A friend recently approached me about collaborating. I think we could be great together but she is not a writer. She is a devoted reader and I trust her judgment. . . . What advice or resources would you have for someone taking on a partner? I don’t think she’ll be interested in the grunt work but in the plotting and world building.

In your case as described, I would strongly advise not to.  In fact, run away.

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This is a Good Book Thursday, April 18, 2019

I think my reading mojo is off. I seem to be obsessively re-reading instead of looking at the new books I have. Comfort reading, even though the days here are now beautiful and sunny, and taxes are over, and there’s nothing stressful on the horizon except finishing my damn book. And yet . . .

What did read this week that was comforting? Or interesting? Or exciting? Or just plain good?

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Questionable: How Do You Move a Story Through Time?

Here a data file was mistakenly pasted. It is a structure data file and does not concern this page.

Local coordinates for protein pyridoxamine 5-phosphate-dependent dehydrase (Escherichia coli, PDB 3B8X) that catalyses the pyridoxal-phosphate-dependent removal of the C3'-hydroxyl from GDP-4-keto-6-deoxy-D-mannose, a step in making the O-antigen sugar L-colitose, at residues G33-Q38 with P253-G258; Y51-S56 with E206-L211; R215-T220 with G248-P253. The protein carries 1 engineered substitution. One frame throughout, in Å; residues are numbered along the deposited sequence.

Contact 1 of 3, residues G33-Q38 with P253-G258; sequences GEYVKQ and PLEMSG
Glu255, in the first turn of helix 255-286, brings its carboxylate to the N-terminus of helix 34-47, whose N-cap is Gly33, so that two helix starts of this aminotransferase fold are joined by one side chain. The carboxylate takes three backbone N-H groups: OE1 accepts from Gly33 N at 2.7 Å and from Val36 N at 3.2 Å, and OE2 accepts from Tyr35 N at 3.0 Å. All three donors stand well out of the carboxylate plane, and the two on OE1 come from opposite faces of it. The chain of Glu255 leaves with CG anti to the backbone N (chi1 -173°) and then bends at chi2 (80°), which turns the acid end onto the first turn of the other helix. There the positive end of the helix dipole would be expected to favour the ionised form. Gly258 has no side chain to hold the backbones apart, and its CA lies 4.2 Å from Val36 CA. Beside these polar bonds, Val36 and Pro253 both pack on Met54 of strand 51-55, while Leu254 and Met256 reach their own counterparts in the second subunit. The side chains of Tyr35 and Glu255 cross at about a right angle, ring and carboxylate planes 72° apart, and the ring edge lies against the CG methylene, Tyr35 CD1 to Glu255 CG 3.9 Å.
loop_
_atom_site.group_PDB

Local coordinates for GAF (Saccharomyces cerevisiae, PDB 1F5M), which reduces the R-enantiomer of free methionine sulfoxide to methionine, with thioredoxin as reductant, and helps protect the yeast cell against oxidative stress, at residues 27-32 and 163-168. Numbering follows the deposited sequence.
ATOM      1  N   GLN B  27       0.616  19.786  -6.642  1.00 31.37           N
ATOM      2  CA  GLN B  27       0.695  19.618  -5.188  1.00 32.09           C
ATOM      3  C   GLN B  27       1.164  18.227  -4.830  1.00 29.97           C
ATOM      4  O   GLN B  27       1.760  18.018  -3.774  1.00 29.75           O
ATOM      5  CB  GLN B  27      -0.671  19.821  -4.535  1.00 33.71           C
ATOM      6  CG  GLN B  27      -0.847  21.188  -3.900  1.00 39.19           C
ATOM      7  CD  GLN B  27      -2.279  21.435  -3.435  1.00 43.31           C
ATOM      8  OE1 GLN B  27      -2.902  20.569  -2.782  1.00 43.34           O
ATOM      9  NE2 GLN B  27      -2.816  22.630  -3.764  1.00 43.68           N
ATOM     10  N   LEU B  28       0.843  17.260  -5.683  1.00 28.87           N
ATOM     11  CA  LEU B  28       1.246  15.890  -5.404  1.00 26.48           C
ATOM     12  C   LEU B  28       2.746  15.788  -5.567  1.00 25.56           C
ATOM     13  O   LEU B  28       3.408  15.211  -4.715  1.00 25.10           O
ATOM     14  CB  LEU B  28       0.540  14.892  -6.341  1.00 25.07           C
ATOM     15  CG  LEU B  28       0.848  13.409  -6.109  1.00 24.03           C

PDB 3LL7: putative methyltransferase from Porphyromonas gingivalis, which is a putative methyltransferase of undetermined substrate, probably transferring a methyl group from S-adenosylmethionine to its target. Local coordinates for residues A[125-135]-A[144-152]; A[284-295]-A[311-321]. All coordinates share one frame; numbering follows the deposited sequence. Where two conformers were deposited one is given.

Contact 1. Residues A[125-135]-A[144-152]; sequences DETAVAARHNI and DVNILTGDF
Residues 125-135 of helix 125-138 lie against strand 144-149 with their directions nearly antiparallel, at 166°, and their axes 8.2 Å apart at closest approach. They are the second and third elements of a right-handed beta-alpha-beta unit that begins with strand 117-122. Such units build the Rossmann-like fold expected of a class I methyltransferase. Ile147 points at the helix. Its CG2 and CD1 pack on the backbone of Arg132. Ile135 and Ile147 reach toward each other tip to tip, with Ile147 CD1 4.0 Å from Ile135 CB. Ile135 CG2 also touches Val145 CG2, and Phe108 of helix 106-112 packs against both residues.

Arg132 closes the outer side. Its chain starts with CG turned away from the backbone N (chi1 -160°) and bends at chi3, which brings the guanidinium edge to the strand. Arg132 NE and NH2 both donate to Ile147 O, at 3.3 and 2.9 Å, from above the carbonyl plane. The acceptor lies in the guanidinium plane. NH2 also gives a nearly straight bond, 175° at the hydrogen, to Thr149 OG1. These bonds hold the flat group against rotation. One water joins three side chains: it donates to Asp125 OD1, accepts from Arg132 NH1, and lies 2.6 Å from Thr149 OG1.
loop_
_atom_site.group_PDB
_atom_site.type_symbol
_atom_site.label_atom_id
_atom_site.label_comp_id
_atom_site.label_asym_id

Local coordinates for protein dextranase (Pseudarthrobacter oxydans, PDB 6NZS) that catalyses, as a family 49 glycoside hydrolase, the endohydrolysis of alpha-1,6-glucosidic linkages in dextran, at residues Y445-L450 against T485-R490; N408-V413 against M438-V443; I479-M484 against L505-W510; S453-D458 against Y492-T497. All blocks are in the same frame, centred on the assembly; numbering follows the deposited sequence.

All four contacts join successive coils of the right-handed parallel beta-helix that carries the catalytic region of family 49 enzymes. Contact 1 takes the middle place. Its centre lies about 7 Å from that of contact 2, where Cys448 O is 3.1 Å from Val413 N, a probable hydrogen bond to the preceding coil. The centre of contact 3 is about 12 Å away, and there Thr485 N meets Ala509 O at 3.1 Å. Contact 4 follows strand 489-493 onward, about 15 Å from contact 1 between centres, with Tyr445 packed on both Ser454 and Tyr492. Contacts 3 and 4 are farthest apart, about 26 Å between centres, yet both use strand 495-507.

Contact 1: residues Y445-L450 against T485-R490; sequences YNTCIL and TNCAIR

Colognegrrl asked:
I am presently working on a manuscript that has been giving me hell. I know where I’m coming from and where I want to end, but in between are a lot of problems. The main challenge is to fill the time gaps, you know like “this scene is on Sunday and the next important thing happens on Thursday, but what did she do in between? She must have met the guy, she must have done this and that, it’s too boring to tell but how do you take the reader from Sunday to Thursday …?”

This is called a segue and it’s used all the time. The easiest way is to dump everything into a clause: